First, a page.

Chicago’s “Netflix Tax” Is Wasting Good Policy Bandwidth

November 21, 2018

Unfortunately, Chicago’s poorly-designed “Netflix tax” is still alive and kicking.

In 2015, Chicago’s Department of Finance determined that its 9 percent amusement tax applied to streaming services, such as Netflix, Spotify, and Hulu. This interpretation has been challenged in court, but as Bloomberg Tax recently reported, Sony has voluntarily agreed to collect the tax for PlayStation customers in the city.

States and localities do indeed have issues with their consumption tax base. Most state sales tax statutes are out of step with the modern economy and typically only apply to physical goods. These days people rarely buy their favorite music and movies in hard disk form. More and more consumers subscribe to a service for access to these items, with that access based on potentially changing license agreements between the content creator and distributor. A plain reading of most sales tax laws would find that these services are not included.

There is a right way and a wrong way to tax digital goods. Washington and Pennsylvania chose the right way, adopting legislation that explicitly made clear that their sales tax applies to streaming services. With the goal of a broad tax base to support lower tax rates, these laws make sense.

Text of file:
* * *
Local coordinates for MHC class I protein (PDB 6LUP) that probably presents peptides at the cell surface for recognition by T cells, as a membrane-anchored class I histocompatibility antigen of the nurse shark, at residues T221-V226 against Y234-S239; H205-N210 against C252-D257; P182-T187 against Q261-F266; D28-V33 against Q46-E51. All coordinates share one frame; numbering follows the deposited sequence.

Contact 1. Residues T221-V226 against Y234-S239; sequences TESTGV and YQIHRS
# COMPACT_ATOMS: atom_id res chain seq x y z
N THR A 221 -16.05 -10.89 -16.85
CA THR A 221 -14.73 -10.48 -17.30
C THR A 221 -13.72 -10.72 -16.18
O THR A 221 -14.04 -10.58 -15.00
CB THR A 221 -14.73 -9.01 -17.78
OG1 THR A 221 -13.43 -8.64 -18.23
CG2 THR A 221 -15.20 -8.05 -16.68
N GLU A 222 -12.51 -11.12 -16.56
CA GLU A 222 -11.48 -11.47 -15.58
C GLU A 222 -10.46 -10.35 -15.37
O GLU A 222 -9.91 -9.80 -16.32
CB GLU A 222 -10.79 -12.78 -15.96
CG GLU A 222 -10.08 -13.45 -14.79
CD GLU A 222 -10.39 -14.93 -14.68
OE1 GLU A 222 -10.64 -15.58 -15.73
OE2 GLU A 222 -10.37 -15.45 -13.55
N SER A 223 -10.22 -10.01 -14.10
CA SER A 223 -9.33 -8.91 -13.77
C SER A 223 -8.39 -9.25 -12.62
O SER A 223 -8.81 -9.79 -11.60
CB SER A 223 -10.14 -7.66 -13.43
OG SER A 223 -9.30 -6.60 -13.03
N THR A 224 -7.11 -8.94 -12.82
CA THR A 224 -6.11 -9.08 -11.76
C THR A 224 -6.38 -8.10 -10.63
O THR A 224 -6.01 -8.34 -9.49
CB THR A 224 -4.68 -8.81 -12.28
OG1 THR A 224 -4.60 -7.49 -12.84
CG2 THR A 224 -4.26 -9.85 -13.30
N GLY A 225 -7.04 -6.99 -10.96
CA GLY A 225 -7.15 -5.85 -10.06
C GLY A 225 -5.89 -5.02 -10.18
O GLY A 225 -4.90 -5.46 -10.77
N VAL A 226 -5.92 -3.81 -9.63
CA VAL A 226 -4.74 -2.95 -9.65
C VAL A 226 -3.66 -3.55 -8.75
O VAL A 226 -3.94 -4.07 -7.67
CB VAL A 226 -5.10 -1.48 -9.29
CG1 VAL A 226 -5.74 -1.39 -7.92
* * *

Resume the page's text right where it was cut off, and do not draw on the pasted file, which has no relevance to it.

Chicago, on the other hand, has sought to shoehorn streaming services into an old, narrow tax without the benefit of engaging stakeholders on crafting a new law. Using outdated legal language to assert taxing authority over different transactions creates confusion and uncertainty for taxpayers. The rationale of Chicago’s interpretation is further called into question when considering that actual downloads of movies and music are exempt; the amusement tax only applies to streaming entertainment.

10. The amusement tax does not apply to sales of shows, movies, videos, music or games (normally accomplished by a “permanent” download). It applies only to rentals (normally accomplished by streaming or a “temporary” download). The charges paid for such rentals may be subscription fees, per-event fees or otherwise.

More importantly, the justification for such a tax is lacking. Watching streaming video is consumption, just like buying or renting a DVD is, and ought to be subject to the sales tax—but the city hasn’t articulated a rationale for why streaming services should pay a special high-rate tax. Such excise taxes are typically imposed where there are significant externalities associated with an activity, where the tax functions as a fee-for-use (think gas taxes), or where the government is trying to restrict consumption (the health rationales for cigarette and soda taxes).

None of that seems to apply here. Watching streaming video doesn’t impose any outsized costs on society or government, and it seems unlikely that Chicago’s goal is to get consumers to ditch their subscriptions. Chicago’s tax is inequitable because it singles out one type of transaction for disparate treatment without any real reason other than that it can.

Given Netflix’s market share, you’ll likely continue to see news headlines about policymakers seeking to implement a “Netflix tax.” But there is much more to a tax than just the name. If Illinois and Chicago want to tax Netflix-like services, they should drop the amusement tax push and fix the sales tax.

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